Three Quick Tips on Starting a Martial Art (as Presented by Bruce Lee)

I’ve been teaching martial arts informally for a long time, and I’ve been running my own programs at Gracie Farmington Valley since 2011.  I encounter new students all the time with various levels of experience in the martial arts.  I’m always impressed by their desire to learn and improve!  One common theme is that new students want to get as good as possible as fast as possible.  But is more study time and more effort the best way to approach learning something new?  Here are three quick tips that may surprise you!

1.) Be Water

This is especially true if you’ve studied martial arts before.  If you only view your new art through the filter of what you already know, it will be impossible to truly adapt to your new training.  Not only is each fighting style different, but each instructor is different, too.  If you don’t try to empty your mind, you will not be able to gain new insight and understanding.  My pal, Bruce, explains it best . . .

2.) Don’t Miss the Heavens

When I began studying jiu-jitsu as few years ago, I became obsessed with learning as many techniques as fast as possible.  I watched countless instructional videos, bought up all the grappling books from Amazon, and practiced many advanced moves on my old training dummy.  However, whenever I went to class or rolled with a partner, I got confused and “stuck” because I couldn’t keep all my learning straight!  Instead of taking my time, learning BJJ fundamentals, and mastering the overall concepts of the art, I rushed into the technical side of things.  As a result, I stifled a lot of my early progress.  As Bruce (sort of) says, “If you focus only on the finger pointing at the moon, you will miss all the beautiful heavens.”

3.) Trust Your Teacher

Does your style have ranks?  A formal curriculum?  A hierarchy based on seniority and skill?  These things turn off some people, but the systematized martial arts have one really good thing going for them: a teacher who knows how to guide students in the art.  Yes, you can learn a lot on your own, but without a good teacher it’s hard to sort out all the finer details.  What’s more, you may not know the best order in which to learn things.  Like math class, most martial arts have a sequence to follow that will build upon itself; skip a few basic steps, and you’ll have difficulty with the more complex material.  So find a good teacher you can trust in a style you love, and you’ll make the most of your training!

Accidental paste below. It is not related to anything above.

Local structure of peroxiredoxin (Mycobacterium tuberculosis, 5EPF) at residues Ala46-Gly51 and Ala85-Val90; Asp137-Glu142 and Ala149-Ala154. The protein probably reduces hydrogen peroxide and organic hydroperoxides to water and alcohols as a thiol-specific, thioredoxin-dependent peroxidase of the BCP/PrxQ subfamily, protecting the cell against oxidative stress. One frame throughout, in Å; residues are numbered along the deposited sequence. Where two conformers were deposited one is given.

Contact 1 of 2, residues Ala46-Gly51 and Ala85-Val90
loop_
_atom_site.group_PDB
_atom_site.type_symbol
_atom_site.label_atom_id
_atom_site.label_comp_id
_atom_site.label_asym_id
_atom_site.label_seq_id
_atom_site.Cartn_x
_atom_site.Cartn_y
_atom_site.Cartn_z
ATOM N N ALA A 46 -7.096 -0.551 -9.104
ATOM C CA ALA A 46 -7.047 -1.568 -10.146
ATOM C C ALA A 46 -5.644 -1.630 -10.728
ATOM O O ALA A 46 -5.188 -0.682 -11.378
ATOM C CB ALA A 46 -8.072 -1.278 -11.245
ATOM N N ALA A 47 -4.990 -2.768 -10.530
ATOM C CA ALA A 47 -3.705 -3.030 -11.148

Ok . . . this video doesn’t really have a lesson attached to it, but it shows how much Lee’s character loved his teacher!

Conclusion

I hope these tips will help you if you’re new to martial arts or if you’re more experienced but are trying a new style.  Good luck, and let us know of any other learning tips that work!

About moaimartialarts

Lucky enough to grow up with the martial arts, I have felt their positive influence throughout my life and am especially interested in sharing these experiences with others. I enjoy working with youth and adults to give back some of what I've received. If you would like to learn more about Uechi-Ryu/Shohei-Ryu Karate, or if you want to find people to train with, please contact me. I am the head karate instructor for the Meriden Martial Arts Club.
This entry was posted in Inspirational, Instruction, Jiu-jitsu, Karate, MMA, Philosophy and tagged , , , , , , , , . Bookmark the permalink.

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